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Re: earthquakes and tank supports


What the situation calls for is a structural engineer. I'm an architect,
which is not quite the same thing, but I know that there are a few solutions
used in buildings to maximize life safety and minimize damage in the event
of seismic activity (a.k.a. lateral forces and uplift).

    The ideal solution for aquaria, it seems to me, should include some type
of dampening of forces as they transmit themselves thru the building. I
don't know exactly how this could be accomplished with a tank stand, but at
the building scale it is sometimes done with large steel springs and
pneumatics. This is used only in steel and concrete construction, as far as
I know.

    Here's an over-simplified explanation (this is actually fairly new
technology and hasn't become standard in construction yet): A building would
have two steel frames. One is rigid, to resist lateral forces - it's
basically a vertical truss of steel columns, beams, and diagonal members,
braced to the ground. The other is more flexible - columns and beams (no
diagonals) which support concrete floors and roof, and the connections
between the members are allowed to 'give' a little, i.e. no moment
resistance. The walls sit on the concrete and are nonstructural. At various
points between the two frames, you put steel disk springs and large
pneumatic shock absorbers. When lateral forces transmit from the ground
through the rigid steel frame, the rigid frame moves but the force is
dampened before being transmitted to the more flexible frame, so the
periodicity of the seismic activity is reduced. Thus the building doesn't
move so much, giving you less damage and more safety.

    I imagine a system like this could be developed for tank stands. Perhaps
you make a rigid framework - steel or wood - and anchor it firmly to the
floor and wall. Then you 'float' a shelf on top of the framework, so that
there is minimal friction between it and the frame. Leave space at the edges
and put...oh, say, neoprene padding between the shelf and the vertical
members of the frame. Attach the tank firmly to the shelf somehow.

    That might help mitigate the shock of lateral forces.

    The only other force you need to be concerned with is uplift, because
earthquakes move in both horizontal and vertical directions. The only thing
you can do about that is make sure the shelf and tank are restrained from
moving upwards somehow - perhaps a piece of wood or steel that runs over the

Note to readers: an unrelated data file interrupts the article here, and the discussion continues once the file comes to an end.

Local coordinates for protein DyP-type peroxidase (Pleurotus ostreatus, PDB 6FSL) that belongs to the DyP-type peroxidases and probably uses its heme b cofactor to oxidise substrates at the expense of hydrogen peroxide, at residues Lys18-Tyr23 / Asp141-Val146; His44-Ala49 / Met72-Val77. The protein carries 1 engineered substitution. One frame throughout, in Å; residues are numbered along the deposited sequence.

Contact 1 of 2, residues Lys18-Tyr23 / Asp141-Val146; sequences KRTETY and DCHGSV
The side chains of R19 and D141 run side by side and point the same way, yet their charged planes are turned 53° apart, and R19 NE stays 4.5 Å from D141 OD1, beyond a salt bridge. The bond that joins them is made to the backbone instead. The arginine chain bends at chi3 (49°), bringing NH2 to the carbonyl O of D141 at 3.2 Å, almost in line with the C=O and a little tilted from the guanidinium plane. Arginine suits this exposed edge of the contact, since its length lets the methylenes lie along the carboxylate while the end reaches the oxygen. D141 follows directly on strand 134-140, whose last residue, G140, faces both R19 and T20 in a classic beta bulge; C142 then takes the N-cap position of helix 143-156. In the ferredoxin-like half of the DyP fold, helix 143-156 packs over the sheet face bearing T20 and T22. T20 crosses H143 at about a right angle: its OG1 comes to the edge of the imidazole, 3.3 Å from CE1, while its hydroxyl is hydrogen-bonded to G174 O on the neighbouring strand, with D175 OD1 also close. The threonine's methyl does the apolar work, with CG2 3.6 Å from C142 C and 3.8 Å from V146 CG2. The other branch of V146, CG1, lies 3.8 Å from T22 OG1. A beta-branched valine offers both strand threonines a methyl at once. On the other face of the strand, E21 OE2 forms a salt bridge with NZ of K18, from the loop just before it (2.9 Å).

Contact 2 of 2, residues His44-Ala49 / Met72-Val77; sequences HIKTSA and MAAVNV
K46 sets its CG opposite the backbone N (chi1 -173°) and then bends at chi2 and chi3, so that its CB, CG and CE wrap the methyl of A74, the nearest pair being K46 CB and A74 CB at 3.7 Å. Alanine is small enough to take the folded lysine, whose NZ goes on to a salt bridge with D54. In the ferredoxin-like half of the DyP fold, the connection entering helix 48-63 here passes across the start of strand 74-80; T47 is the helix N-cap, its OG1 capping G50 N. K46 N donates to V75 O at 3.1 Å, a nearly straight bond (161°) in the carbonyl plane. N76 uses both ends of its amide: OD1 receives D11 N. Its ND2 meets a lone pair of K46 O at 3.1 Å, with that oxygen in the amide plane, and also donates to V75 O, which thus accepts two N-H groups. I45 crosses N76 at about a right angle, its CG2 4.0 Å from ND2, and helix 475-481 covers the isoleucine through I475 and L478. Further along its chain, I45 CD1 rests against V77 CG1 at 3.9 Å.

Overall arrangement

top surface of the shelf, attached only to the framework. This would allow
the shelf to move in the horizontal direction but not in the vertical.

    Unfortunately, seismic engineering hasn't come up with a really
effective way of dealing with uplift, for minimizing damage to buildings. We
can do a pretty good job with lateral forces, and we can deal with life
safety issues in terms of uplift, but damage is just going to happen when
you have one of those rolling up-and-down type of earthquakes. Just keep
things restrained, i.e. tank lids, filters, etc.

    Hope this helps!


ps welcome to the bay area!

</end delurk>

-----Original Message-----
From: Sarah LeGates <slegates@yahoo.com>
To: apisto@listbox.com <apisto@listbox.com>
Date: Sunday, March 04, 2001 11:14 AM
Subject: Re: earthquakes and tank supports

>Hello all,
>having experienced a couple of small tremors in my new home town in
>the East Bay, I've been giving this issue some thought indeed.
>Someone with a little more experience in physics can correct me if I
>get this wrong, but I would imagine the two big forces we're
>concerned with are inertia and friction, and how our tanks respond to
>the energy input from the quake.  The short version is that inertia
>is what makes the water slosh, and friction keeps the tank on the
>stand and the stand in one place on the floor.  Someone mentioned in
>an earlier post that one of their tanks moved nearly 2" on its stand
>during a quake, which means that the force of the quake was
>sufficient to overcome the friction between tank and stand and shift
>the tank by that much.  I know that under normal circumstances I
>cannot shift any of my tanks when they are full, so you can imagine
>how much force was being applied to that tank and stand during the
>quake.  If your tank and stand are both fixed to the wall, the only
>way the force of the quake can be expressed is through water motion,
>and as mike mentioned that force might burst the seams of the tank,
>or if nothing else there will be a lot more sloshed water than if the
>stand alone is anchored.  It seems that anchoring the stand is done
>with an eye towards keeping the stand and tank from toppling, since
>the principle of dissipating energy via tank movement would also
>apply to stand movement(though certainly you'll lose much more water
>if the tank falls over!).  It was either posted here or on the Krib
>that someone had installed "bumpers" on their stands to keep the tank
>itself from shifting all the way off, which I think is probably a
>better choice than anchoring the tank to the wall with strapping.
>So, do any real physicists out there want to add to my science?  It's
>been a while since I took physics...
>Cheers from the fault zone,
>Sarah LeGates
>--- Mike & Diane Wise <apistowise@bewellnet.com> wrote:
>> Daniel,
>> If the tank were firmly anchored, I'd worry about the sides
>> bursting due to the
>> pressure of
>> "sloshing" water. If the tank can move, "give" a little, I'd expect
>> there to be
>> less stress on the glass. Just a thought. Hmm. Aquarium air bag
>> (like in
>> automobiles)?? I wonder if there's a market there? :-)
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